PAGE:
Give the name of the publisher, distributor, etc., in the shortest form in which it can be understood and identified. Omit accompanying wording that implies the publishing function. On pages 3 and 4 of the Appendix is a partial list of publishers that may be used in a shortened form. Add additional names as you come across them.
Use care in shortening names. Do not change the meaning of the phrase. Do not shorten the form of a name if confusion with another publisher will result.
Forenames may be shortened to initials.
Caution: certain elements of firm names may not be shortened. Never omit multiple surnames. Transcribe what appears on the chief source of information. Forms of the names may vary from one item to the next because publishers merge or change names.
Do not shorten the name of a firm when the entire name is descriptive of the type of material produced by the firm or of its viewpoint.
The word "press" needs careful consideration. Press should be retained if the body is in fact a printer. It may also be needed to distinguish between two different corporate bodies. When entering the University of Maine Press retain "Press" because the University of Maine is also a publisher, but Viking Press, Inc. and Bradbury Press, Inc. become Viking and Bradbury because they are commercial publishers not printers. If the name of the publisher or distributor appears in the title and statement of responsibility area in a recognizable form, it may be shortened.
If an item has two or more publishers, distributors, etc., use the first-named with its corresponding place. If the names are linked, as frequently happens if both a publisher and distributor are named, then both should be included.
If the name of the publisher or distributor is unknown, the abbreviation "s.n." for sine nominee, meaning without name, is used in square brackets and is preceded by a space, colon and subfield |b. If both the place and publisher are unknown both "S.l" and "s.n" are used and enclosed in one set of square brackets.
260 New York :|b[s.n.]
260 [S.l. :|bs.n.]
The third element of the publication area is the date of the item. The date is preceded by a comma and subfield code |c.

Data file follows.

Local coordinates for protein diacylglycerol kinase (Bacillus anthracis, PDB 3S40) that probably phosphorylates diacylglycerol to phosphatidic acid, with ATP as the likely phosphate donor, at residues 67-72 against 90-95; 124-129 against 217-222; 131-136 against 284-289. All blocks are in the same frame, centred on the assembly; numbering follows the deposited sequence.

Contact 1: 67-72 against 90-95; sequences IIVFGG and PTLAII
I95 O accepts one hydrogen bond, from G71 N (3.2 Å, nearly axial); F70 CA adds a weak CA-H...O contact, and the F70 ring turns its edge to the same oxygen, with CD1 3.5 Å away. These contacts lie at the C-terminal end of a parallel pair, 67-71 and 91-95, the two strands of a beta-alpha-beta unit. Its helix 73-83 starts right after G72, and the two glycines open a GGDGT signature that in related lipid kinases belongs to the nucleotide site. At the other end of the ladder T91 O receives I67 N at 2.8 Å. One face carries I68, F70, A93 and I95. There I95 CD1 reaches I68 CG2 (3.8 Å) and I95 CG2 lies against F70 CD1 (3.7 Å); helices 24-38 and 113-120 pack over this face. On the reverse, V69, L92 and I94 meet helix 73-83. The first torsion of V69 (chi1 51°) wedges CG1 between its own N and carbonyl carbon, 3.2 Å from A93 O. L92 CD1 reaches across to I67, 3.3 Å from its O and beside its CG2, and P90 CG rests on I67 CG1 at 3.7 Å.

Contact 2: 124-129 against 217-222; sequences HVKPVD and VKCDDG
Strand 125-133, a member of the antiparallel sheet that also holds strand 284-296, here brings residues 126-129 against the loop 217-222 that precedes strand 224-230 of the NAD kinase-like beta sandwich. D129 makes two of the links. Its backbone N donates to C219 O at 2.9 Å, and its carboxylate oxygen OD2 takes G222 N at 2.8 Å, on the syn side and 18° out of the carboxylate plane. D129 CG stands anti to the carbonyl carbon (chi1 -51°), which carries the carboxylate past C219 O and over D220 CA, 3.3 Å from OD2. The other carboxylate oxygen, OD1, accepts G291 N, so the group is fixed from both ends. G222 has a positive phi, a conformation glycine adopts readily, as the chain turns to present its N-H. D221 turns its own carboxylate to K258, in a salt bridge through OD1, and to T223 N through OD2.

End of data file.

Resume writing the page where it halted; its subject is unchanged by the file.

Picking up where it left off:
The date is the year of publication, distribution, etc. of the edition as it appears on the item. This means the date of the first impression or printing of an edition. An impression consists of all of the copies of a publication run at one time from a set of photographic plates, type, etc. If the publication sells well, a publisher will frequently use the same plates or type form to make more copies. This would be a second printing or impression. Always prefer the date of the first printing.
If no date of publication is found on the item, use the following guide in the order of preference given. Use square brackets if the date(s) are not taken from the chief source of information.
Year of publication as found on material accompanying the item:
The latest copyright year as found on the item, indicated by the letter "c" preceding the date; recordings frequently use the letter "p" for pressing date.
The date element for the publication, distribution, etc., area must include a date. The only exception is for naturally occurring objects such as a gem or a mineral specimen. Any date not found on the chief source of information should be in square brackets.
The cataloger has knowledge of the date from a source other than the chief source of information:
The cataloger is not absolutely certain the date is correct:
The cataloger is giving an approximate date:
The item was published sometime in the 1990's:
The item was published sometime in the 1900's:
The cataloger has knowledge that narrows the date of publication to this span of years: